Now comes the tricky part. Adjusting the brake system is one of the most crucial steps of setting up the baitcasting reel. Although the brake comes in two general types – centrifugal and magnetic, you can’t expect the brakes to look and work the same in every single model.

So you need to check a number of brands and types to figure out which one suits your baitcasting reel well. Here’re what you can find as magnetic brakes.

Centrifugal Brakes

To initiate a brake, this system applies tiny weights inside the slide plates. You can access the side plate by using a dial or simply unscrewing the side of the reel. You can even find a lever that opens up the plate, as well.

Inside the plate, there are some colored pegs that are arranged in an even manner. These are arranged either as an ‘In’ position or an ‘Out’ position. You can arrange these pegs ars you want.

The ‘out’ position refers that the weight that is placed on the outside position of the brake can initiate higher centrifugal forces to slow down the spool. You have to turn the pegs in a symmetrical fashion. Try 2,3, or 4 pegs on for a good result.

Magnetic Brakes

The magnetic brakes are less complex than the centrifugal. You can easily get it better than the previous one. You can use a dial that is placed outside the reel to increase or decrease the brake’s power. You can read the dial as MAX and MIN, or numerically put – 1 to 10.

As you can get, the higher the dial, the stronger the brake, and the lower the dial, the looser is the brake. As a beginner, it is advised to start at 70-75% of strength.

Hybrid Brakes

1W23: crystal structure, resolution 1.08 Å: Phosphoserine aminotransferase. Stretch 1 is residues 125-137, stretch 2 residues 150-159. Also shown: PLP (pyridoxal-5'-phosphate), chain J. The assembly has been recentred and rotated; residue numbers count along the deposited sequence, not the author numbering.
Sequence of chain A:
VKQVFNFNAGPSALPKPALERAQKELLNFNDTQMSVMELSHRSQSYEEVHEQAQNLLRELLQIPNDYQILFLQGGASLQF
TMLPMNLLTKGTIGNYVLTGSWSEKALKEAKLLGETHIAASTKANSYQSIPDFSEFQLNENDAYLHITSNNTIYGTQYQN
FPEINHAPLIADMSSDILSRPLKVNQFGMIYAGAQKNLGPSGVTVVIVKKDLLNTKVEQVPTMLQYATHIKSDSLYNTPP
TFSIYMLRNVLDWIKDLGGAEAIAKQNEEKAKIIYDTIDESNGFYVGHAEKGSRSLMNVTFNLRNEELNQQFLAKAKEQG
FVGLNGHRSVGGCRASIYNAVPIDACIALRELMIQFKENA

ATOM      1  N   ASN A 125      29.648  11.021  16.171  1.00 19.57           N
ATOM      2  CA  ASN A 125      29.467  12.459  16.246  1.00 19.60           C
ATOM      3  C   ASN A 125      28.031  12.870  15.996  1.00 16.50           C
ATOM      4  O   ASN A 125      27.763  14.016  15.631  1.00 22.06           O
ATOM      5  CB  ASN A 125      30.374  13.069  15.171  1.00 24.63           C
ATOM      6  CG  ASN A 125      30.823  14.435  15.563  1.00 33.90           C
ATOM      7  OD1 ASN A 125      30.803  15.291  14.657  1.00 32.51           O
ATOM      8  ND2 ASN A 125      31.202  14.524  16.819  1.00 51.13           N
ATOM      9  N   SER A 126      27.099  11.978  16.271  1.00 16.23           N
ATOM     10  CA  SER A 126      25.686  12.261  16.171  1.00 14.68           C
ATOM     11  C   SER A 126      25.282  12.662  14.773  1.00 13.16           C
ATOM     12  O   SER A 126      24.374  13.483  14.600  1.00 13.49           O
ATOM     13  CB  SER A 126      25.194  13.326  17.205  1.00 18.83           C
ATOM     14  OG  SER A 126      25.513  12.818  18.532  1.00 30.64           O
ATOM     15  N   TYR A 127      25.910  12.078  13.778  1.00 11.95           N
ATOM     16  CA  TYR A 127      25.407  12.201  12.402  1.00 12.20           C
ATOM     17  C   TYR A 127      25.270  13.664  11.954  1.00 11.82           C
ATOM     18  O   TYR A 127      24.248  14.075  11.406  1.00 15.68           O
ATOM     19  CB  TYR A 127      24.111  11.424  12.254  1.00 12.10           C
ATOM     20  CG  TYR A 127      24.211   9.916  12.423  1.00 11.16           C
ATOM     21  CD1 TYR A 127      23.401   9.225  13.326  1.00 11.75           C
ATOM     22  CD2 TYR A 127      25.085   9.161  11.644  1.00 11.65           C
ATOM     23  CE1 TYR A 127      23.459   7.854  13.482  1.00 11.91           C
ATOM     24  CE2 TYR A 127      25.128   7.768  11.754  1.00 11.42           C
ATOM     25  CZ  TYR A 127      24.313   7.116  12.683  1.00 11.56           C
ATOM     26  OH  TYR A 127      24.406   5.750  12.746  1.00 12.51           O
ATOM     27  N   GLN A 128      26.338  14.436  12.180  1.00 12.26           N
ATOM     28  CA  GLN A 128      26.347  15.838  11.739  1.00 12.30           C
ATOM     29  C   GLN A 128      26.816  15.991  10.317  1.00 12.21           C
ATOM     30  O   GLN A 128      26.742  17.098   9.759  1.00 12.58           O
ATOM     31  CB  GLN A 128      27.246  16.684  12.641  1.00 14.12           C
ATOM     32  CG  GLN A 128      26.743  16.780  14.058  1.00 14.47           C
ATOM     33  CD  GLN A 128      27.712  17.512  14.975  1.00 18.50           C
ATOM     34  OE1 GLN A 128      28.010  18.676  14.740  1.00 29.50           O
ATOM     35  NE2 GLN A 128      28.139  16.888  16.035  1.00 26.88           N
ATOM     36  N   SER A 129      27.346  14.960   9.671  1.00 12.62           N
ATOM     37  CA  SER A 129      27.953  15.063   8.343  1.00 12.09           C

Apart from the common magnetic and centrifugal brakes, some big names in the industry like Abu Garcia and Pflueger are adopting the hybrid braking system. As you can tell, the hybrid brake system is a fusion of both centrifugal and magnetic brakes.

The process of adjustment in the hybrid brake is not that different from the previous types, except that the starting will be from a bit lower point. If you don’t have confidence in this new concept, we would advise you to simply avoid it and go for the traditional two types.

Drag Set up

And finally, you need to set the drag up in your baitcasting reel. You can locate a dial that comes in a star-shaped look placed between the body and the handle. You can dial it forward to make the drag tighter and backward to make it even looser. Make sure it’s not super tight to not give anything at all, but somewhat tight so that it won’t slip.

Final Words

There you have it! We have explained in the simplest of ways how to set up a baitcaster reel for a beginner. If you’re about to go for your reel set up, we believe this piece will make it extremely easy for you. Make sure you follow each step one at a time to get the most out of it!

Happy fishing!

John Hunt is a professional angler! He has been fishing for the last 12 years, he loves to participate in fishing tournaments everywhere with his favorite fishing gear. As a pro angler, he is sharing his valuable fishing guide with newbie anglers...